Technically not a retelling at all, but packed full of familiar characters following Mr Wolf’s day. Most children are familiar with the “What’s the Time, Mr Wolf?” game and the repeatedly asked question leads us through the day from 7am when Mr Wolf is woken by four and twenty blackbirds (“It’s time for blackbird pie,”) and sleepily wakes up and gets chores done in time for… Ah, that would be telling. Featuring three little pig neighbours (who slam their doors – “It’s time for bacon sandwiches,” (I feel like that most mornings when woken too early, and thankfully this Mr Wolf is a nice wolf when he isn’t being annoyed by naughty neighbours!) Gorgeously illustrated with Debi Gliori’s recognisable style, a humourous and happy story for toddlers and up. I’ve lost count how many times we’ve read it. What’s the time, Mr Wolf? Time to buy more books… (Source: review copy)

Beauty and the Beast: Ursula Jones & Sarah Gibb (Orchard Books, 2013)Beauty and the Beast: Ursula Jones & Sarah Gibb (Orchard Books, 2013)
The illustrations for this traditional retelling of Beauty and the Beast are exquisite. A mix of silhouettes and washes of colour, with gold foiled cover, this is a book to be cherished for its beauty and every detailed poured over. DG (4) certainly thinks so and requests the story night after night, and it’s a wordy book but she listens raptly all the way through and asks again (tomorrow, it’s a bit too long to read twice in a row…) I have some issues with the retelling. It is traditional, and there is a lot of focus on the sisters only being interested in gaining husbands, and new dresses every day being a highlight of Beauty’s stay in the Beast’s house. Beauty is also frequently described as stupid. It is, however, the most complete picture book retelling I’ve read. This Beast is not a Disney-fied softy but there is real horror in his appearance and the “ear-crunching noise” that accompanies his arrival. This really is a stunning, traditional retelling and deserves its place on any child’s bookshelves. (Source: review copy)

Goldilocks and Just the One Bear: Leigh Hodgkinson (Nosy Crow, 2012)Goldilocks and Just the One Bear: Leigh Hodgkinson (Nosy Crow, 2012)
Another modern tale and not quite a retelling of Goldilocks but to say much more would give too much away. “Once upon a time, there was this bear…” and so begins a story  of a bear finding himself in a big city and accidentally entering an apartment. There he tries to find some porridge, but the soggy, crunchy and dry “porridge” that he finds aren’t quite right (hilariously illustrated, you just have to get this book to see!) The same happens with the chairs, and the beds… The Daddy, Mummy and little persons who come across the mess left by the bear aren’t very amused, but the wonderfully satisfactory conclusion perfectly ends this familiar-sounding tale. Funny, stunningly illustrated, and a perfect addition to any bookshelf, I can’t recommend Goldilocks and Just the One Bear highly enough. (Source: own copy)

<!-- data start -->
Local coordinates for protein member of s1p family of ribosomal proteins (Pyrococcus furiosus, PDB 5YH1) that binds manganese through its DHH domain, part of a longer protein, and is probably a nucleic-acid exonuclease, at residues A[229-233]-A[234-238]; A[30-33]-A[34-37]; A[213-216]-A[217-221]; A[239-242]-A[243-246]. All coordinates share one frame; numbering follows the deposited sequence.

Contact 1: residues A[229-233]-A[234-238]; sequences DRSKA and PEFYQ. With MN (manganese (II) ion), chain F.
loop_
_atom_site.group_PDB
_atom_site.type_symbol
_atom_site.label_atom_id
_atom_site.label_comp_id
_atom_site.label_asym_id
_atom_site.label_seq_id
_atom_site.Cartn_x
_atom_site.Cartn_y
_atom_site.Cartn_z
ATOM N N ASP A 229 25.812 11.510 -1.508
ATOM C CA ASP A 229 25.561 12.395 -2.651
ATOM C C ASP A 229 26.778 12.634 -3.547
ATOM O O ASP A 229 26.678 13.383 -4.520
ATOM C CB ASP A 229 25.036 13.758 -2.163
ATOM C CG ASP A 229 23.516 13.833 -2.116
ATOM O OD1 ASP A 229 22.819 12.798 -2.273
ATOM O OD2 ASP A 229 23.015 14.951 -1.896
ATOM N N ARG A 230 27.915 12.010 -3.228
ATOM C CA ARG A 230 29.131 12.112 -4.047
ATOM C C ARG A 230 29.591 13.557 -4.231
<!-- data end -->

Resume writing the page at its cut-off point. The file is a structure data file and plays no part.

The Girl With A Brave Heart, A Tale From Tehran: Rita Jahanforuz & Vali Mintzi (Barefoot Books, 2013) The Girl With A Brave Heart, A Tale From Tehran: Rita Jahanforuz & Vali Mintzi (Barefoot Books, 2013)
This is a traditional tale that I had no previous knowledge of. It starts in a Cinderalla-like way; Shiraz’s mother dies young and her father remarries but after he too dies, her life changes from one of happiness to drudgery as the step-mother and step-sister make her their maid. Unlike Cinderella, no prince is required for a happy ending. Shiraz loses a ball of wall off her balcony, precious to her because it was her mother’s, and goes to the house whose garden it dropped in. The lady living here appears to be an unkindly witch and sets three tasks, which Shiraz gladly completes. Because of Shiraz’s kind heart, and the good that she does, it appears that the old women gives her the gift of beauty. In reality it is Shiraz’s own personality shining through. The step-sister attempts to replicate what Shiraz has done but it backfires because of her selfishness. Beautifully illustrated and with an exotic (to my children) location, this story especially grips MG (6) who listens attentively (she usually wanders off during stories to do other things) and tries to read it herself after. A very positive and non-stereotyped story, this is the perfect antidote to Disney princesses. (Source: review copy)

Little Red Riding Hood: Alison Jay (Templar Publishing, 2013)Little Red Riding Hood: Alison Jay (Templar Publishing, 2013)
This is another huge success in our household, and has torn pages to show for how much its been read (sniffles!) Here we find Fairytale Village, where all the fairy tale characters live. Little Red Riding Hood’s mother runs the tea shop and sends our heroine with some treats to see her grandmother. But, oh, the illustrations! They tell the story and more. Starting in the tea shop, there’s Hansel buying a loaf of bread, the Frog Prince gloomily drinking a cup of tea, Rapunzel and the Gingerbread man chatting, Three Little Pigs munching cakes, and who’s that shifty looking character in dark glasses and a trenchcoat pretending to choose jam? MG (6) was the one who pointed out to me that the wolf appears on every single double page of the book, if you look carefully, and she’s right. The backgrounds of the illustrations tell too many stories to mention: Jack taking his cow to market, Hansel and Gretel going for a walk… The Hansel and Gretel tale plays out throughout the entire book, and we regularly see the woodcutter keeping an eye on Little Red Riding Hood too. Which brings me to my only grumble with the story. Despite the mostly modern retelling (the wolf locks grandma in a cupboard instead of eating her, and is sent to a school for naughty fairytale creatures at the end), this retelling doesn’t take the opportunity for Little Red Riding Hood to be resourceful and work her own escape, she is a passive traveller in the tale and the story just happens to her. I do wonder about Grandma too, she lives next door to the gingerbread house, didn’t she notice what was happening to the children there? Apparently I’m reading too much into this! The book really sucks you into the fairytale world and is wonderful for reading again and again. I do hope there will be more stories in this series and thoroughly recommend this version. (Source: review copy)